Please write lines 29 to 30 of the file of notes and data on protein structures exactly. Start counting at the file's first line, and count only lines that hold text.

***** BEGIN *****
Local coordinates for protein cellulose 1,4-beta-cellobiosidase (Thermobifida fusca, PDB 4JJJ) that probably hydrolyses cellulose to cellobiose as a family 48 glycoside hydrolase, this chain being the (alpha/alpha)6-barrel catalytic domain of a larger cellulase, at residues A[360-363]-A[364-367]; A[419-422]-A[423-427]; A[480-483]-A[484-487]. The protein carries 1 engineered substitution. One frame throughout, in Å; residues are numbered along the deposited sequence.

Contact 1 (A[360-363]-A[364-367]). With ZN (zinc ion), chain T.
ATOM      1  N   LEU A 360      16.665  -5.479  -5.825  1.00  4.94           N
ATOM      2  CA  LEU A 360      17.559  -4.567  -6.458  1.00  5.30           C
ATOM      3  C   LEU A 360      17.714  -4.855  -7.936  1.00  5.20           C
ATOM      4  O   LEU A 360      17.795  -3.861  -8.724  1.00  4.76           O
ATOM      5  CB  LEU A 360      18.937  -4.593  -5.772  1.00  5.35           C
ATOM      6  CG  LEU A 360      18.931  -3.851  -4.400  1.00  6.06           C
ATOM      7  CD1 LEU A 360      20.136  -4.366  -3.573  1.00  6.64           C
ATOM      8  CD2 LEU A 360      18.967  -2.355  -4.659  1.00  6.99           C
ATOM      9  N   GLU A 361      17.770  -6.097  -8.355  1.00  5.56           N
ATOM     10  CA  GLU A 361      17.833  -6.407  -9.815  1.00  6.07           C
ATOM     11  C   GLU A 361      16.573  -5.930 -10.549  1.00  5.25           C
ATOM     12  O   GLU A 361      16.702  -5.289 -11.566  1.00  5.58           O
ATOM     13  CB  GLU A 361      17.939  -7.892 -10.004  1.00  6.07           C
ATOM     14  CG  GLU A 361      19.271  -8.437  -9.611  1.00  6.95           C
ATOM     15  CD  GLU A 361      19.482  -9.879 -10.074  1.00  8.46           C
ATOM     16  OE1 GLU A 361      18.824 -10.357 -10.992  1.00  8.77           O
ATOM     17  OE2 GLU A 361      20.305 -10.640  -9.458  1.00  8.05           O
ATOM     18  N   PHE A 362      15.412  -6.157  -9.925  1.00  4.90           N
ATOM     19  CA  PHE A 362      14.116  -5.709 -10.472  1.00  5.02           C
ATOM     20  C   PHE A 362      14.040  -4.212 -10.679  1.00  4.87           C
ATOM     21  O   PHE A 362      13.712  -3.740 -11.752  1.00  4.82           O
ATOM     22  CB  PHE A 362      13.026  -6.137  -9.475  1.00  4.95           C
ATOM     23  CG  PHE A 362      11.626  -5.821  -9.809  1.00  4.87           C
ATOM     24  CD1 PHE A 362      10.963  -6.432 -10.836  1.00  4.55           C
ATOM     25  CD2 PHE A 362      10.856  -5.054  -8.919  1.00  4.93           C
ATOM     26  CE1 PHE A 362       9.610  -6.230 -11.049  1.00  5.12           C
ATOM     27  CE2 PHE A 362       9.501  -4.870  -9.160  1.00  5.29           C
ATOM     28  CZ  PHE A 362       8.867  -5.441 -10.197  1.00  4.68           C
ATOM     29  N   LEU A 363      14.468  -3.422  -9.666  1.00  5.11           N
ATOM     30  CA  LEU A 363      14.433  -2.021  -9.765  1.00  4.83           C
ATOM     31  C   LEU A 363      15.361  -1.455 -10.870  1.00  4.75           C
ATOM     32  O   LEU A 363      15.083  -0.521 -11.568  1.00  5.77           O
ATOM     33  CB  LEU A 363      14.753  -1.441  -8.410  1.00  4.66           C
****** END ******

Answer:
ATOM     27  CE2 PHE A 362       9.501  -4.870  -9.160  1.00  5.29           C
ATOM     28  CZ  PHE A 362       8.867  -5.441 -10.197  1.00  4.68           C